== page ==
Please try this at home

Haydn: Piano Sonatas Nos. 29, 31, 34, 35 and 49

Emanuel Ax, piano (Sony Classical)


Third in Ax’s ongoing series of Haydn sonatas, this disc includes the frequently encountered Sonata No. 31 -- without whose introspection and harmonic explorations Beethoven’s music might not have been possible -- and four less familiar works, including two sonatas written for amateurs. There are surprises aplenty, not the least of which is the technical arsenal the player must draw upon. Ax lives up to the demands with great liveliness, following the composer’s free play of imagination into sophisticated byways and unexpected directions. There is only so much he can do with the works aimed for amateurs, however, which even more than the others were designed to charm and entertain without putting undue strain upon technical ability. Ax makes sure they do charm and entertain, unfailingly in No. 34, less so in No. 35.


-- Chris Pasles


a la Strauss

Richard Strauss:

“Enoch Arden”

Benjamin Luxon, speaker; Frederick Moyer, piano (JRI)


Michael York, speaker; John Bell Young, piano (Americus)



Here is one of the more peculiar rarities in the Strauss corpus, a sprawling accompaniment to Alfred Lord Tennyson’s melodrama about a young man, presumably lost at sea, who returns home many years later to find his wife remarried to his childhood friend. Strauss himself disowned the thing -- and though his contribution has plenty of the grand rhetoric of his tone poems, there isn’t very much music in between and underneath the long-winded stretches of narration.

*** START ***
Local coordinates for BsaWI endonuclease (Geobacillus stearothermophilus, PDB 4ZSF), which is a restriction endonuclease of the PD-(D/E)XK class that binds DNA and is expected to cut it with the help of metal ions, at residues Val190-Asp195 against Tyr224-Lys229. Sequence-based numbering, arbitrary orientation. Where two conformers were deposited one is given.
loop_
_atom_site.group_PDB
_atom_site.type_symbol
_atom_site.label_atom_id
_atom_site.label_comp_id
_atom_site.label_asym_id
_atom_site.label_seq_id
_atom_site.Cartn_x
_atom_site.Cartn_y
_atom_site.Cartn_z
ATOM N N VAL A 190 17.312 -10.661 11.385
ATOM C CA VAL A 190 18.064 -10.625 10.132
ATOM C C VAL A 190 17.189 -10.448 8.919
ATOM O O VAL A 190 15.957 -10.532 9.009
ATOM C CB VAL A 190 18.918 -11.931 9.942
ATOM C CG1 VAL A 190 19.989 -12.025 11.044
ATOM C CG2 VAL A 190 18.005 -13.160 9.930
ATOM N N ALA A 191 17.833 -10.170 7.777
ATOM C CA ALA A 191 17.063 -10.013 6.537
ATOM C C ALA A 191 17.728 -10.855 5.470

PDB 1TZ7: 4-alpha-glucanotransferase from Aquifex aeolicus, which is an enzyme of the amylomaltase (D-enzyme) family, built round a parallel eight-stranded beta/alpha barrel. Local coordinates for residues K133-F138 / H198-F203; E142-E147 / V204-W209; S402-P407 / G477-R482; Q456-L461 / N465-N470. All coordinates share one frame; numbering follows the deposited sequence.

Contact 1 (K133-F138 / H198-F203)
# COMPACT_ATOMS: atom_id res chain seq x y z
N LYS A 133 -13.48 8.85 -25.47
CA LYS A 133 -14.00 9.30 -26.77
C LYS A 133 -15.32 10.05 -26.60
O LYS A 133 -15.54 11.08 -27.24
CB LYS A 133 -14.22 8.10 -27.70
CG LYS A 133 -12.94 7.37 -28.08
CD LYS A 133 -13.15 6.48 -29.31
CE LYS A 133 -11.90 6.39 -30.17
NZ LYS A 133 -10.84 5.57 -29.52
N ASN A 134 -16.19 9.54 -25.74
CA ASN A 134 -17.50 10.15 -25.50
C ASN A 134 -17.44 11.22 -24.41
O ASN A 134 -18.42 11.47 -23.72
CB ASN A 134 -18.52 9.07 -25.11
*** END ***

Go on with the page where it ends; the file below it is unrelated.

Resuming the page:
Remarkably, two small labels are competing with new recordings of “Enoch Arden” at the same time, each with differing approaches to all that talk. York’s intimate, conversational telling of the tale works far better on a recording than baritone-turned-speaker Luxon’s stentorian, overly melodramatic, overly reverberant orations -- and Young’s playing is freer in manner.

While York/Young make several cuts in the text (Luxon/Moyer is a handful of words short of complete), their CD includes a full transcript of the poem, plus Young’s informative, hyper-enthusiastic liner notes.


-- Richard S. Ginell

Minimalism in a childlike guise

David Lang: “Child”

Sentieri Selvaggi (Canteloupe)



Minimalism is not necessarily a dead or even stale issue when afforded an inspired and fresh approach. David Lang’s beguiling 1999 chamber ensemble piece, “Child,” for instance, abides by the M-word’s legendary power of the pulse and its gradually evolving, repetitive textures, especially in the first three of the work’s five movements.

The last two sections, “Stick Figure” and “Little Eyes,” become more open and spacious, ending on a pensively airy note. In the more kinetic movements, key tones -- sometimes verging into dissonance -- yammer like strobe lights in sound. The effect reflects the haunting fragmentation of childhood memories, a running theme here.

Boldly realized on this recording by the young Italian ensemble Sentieri Selvaggi, “Child” snakes its intriguing way over varied emotional turf, with melancholic irresolution in the mix. Sheer musical energy and spiritual inquiry hover over the proceedings.


-- Josef Woodard